Federal Writers' Project - Life Histories/2016/Spring/Section 021/Kosaku Sawada

From Wikiversity
Jump to navigation Jump to search
Kosaku Sawada
Kosaku Sawada at work. [1]
BornKosaku Sawada
October 21 1882
Osaka, Japan [2]
DiedApril 15 1968
Mobile, Mobile County, Alabama, United States [3] [4]
NationalityJapanese-American
Other names"Mr. Camellia" [5]
EducationOsaka University, Degree In Agriculture
OccupationNurseryman
Known forCamellia Expert

Overview[edit]

Kosaku Sawada was a Japanese-American immigrant and horticulturalist who lived in Mobile, Alabama during the Great Depression and World War II era. He was known for his work with camellias at the Overlook Nurseries in Mobile and "Sawada's Dream", a camellia introduced from cross-pollinated seedlings. [6]

Biography[edit]

Early and Professional Life[edit]

Kosaku Sawada was born into a family of six in Osaka, Japan on October 21st, 1882. He graduated from Osaka University with a degree in Agriculture. [7] In 1906, at the age of 24, Sawada immigrated to America. There he began work as a rice farmer near Houston, Texas. Sawada, along with three other men, was recruited by an official representative of the Japanese government, Shinpei Mykawa, to establish a rice farming venture. Shinpei and the others worked on the rice farm for only four months after they arrived from Japan. Mykawa died in a farming equipment accident, and the rice farming project ended shortly afterwards. [8] In efforts to profit off of the orange boom, Sawada imported Japanese satsuma oranges and other plants for the Alvin-Japanese Nursery in Alvin, Texas. [9] In 1910, Sawada relocated to Grand Bay, Alabama and purchased 30 acres of farmland where the citrus industry was more active than Texas. By 1914, the nursery expanded to Mobile, Alabama, and four years later Sawada founded Overlook Nurseries.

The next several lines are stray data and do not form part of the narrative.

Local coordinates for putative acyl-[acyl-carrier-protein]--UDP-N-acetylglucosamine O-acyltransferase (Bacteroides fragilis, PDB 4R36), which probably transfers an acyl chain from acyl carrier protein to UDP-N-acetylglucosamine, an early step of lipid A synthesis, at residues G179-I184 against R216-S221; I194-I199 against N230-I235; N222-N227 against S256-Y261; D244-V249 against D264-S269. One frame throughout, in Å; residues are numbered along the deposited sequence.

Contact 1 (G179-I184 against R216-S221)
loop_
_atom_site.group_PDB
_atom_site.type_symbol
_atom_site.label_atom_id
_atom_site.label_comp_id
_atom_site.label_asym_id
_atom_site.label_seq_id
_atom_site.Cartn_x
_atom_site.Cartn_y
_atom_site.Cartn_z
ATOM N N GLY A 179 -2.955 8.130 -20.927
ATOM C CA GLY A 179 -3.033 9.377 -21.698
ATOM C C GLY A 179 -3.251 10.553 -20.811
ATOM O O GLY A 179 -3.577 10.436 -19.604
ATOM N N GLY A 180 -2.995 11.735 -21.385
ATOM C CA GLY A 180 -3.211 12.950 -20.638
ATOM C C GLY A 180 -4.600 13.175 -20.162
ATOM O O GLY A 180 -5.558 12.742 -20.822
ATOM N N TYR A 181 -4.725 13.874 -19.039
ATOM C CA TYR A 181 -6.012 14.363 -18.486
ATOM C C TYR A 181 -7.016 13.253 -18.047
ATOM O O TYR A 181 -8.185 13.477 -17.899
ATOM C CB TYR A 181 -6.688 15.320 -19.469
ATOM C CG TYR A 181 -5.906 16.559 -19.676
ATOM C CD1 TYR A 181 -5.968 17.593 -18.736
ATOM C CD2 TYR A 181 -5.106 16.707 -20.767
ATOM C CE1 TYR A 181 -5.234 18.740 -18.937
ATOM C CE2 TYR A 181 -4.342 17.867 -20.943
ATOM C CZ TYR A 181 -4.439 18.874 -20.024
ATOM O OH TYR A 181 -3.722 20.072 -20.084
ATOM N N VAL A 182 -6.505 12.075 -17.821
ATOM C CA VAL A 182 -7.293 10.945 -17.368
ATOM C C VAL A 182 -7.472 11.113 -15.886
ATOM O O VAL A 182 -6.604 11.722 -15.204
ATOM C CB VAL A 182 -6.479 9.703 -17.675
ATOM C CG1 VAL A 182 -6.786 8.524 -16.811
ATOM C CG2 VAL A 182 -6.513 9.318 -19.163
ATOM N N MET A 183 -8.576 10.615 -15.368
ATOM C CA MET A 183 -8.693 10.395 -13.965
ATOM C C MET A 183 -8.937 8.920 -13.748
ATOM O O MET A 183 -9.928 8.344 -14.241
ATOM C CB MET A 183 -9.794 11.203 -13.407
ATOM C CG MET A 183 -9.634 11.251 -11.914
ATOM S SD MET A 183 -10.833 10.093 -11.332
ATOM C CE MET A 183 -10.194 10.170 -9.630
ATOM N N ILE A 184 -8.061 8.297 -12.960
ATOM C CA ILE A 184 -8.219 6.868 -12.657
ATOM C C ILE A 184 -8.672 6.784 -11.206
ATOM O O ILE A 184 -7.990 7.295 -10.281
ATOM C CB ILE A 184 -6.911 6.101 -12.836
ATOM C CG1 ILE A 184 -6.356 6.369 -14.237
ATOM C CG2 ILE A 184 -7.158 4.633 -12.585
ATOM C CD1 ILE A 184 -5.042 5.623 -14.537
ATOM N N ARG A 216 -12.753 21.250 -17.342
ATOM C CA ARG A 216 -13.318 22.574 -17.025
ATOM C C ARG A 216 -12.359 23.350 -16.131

Personal Life[edit]

In 1916, Sawada traveled to San Francisco to meet and marry his wife, Nobu Yoshioka, in an arranged marriage. She came from Japan with a dowry of camellia seeds. Together they three boys and one girl. The boys were named after American statesmen: Tom after Thomas Jefferson, George after George Washington, and Ben after Benjamin Franklin. Their daughter was named Lurie. In 1930, his wife died three weeks after giving birth to their daughter.